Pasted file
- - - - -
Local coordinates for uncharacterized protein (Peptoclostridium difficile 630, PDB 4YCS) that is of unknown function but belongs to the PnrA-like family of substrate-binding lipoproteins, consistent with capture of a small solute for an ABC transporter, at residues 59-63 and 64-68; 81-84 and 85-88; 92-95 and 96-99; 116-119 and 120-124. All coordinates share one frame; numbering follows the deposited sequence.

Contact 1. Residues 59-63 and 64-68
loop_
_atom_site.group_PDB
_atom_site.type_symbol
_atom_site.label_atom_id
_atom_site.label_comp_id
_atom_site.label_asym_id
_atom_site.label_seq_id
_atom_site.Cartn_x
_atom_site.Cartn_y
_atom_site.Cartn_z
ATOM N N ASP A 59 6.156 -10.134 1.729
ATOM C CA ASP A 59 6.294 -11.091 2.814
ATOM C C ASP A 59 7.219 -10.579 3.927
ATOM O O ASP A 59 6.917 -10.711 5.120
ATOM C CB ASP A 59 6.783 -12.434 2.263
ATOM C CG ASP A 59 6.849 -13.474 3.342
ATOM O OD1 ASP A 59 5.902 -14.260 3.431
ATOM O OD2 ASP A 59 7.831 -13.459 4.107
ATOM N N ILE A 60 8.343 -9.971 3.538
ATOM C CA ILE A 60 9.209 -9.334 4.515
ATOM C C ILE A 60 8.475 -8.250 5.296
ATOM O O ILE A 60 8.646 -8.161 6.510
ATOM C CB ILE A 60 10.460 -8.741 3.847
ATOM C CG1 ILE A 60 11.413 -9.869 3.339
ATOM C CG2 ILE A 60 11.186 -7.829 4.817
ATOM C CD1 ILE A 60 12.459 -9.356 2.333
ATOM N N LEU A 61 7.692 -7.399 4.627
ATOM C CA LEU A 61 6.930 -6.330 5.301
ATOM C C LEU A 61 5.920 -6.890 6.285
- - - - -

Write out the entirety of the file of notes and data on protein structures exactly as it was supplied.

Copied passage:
Local coordinates for uncharacterized protein (Peptoclostridium difficile 630, PDB 4YCS) that is of unknown function but belongs to the PnrA-like family of substrate-binding lipoproteins, consistent with capture of a small solute for an ABC transporter, at residues 59-63 and 64-68; 81-84 and 85-88; 92-95 and 96-99; 116-119 and 120-124. All coordinates share one frame; numbering follows the deposited sequence.

Contact 1. Residues 59-63 and 64-68
loop_
_atom_site.group_PDB
_atom_site.type_symbol
_atom_site.label_atom_id
_atom_site.label_comp_id
_atom_site.label_asym_id
_atom_site.label_seq_id
_atom_site.Cartn_x
_atom_site.Cartn_y
_atom_site.Cartn_z
ATOM N N ASP A 59 6.156 -10.134 1.729
ATOM C CA ASP A 59 6.294 -11.091 2.814
ATOM C C ASP A 59 7.219 -10.579 3.927
ATOM O O ASP A 59 6.917 -10.711 5.120
ATOM C CB ASP A 59 6.783 -12.434 2.263
ATOM C CG ASP A 59 6.849 -13.474 3.342
ATOM O OD1 ASP A 59 5.902 -14.260 3.431
ATOM O OD2 ASP A 59 7.831 -13.459 4.107
ATOM N N ILE A 60 8.343 -9.971 3.538
ATOM C CA ILE A 60 9.209 -9.334 4.515
ATOM C C ILE A 60 8.475 -8.250 5.296
ATOM O O ILE A 60 8.646 -8.161 6.510
ATOM C CB ILE A 60 10.460 -8.741 3.847
ATOM C CG1 ILE A 60 11.413 -9.869 3.339
ATOM C CG2 ILE A 60 11.186 -7.829 4.817
ATOM C CD1 ILE A 60 12.459 -9.356 2.333
ATOM N N LEU A 61 7.692 -7.399 4.627
ATOM C CA LEU A 61 6.930 -6.330 5.301
ATOM C C LEU A 61 5.920 -6.890 6.285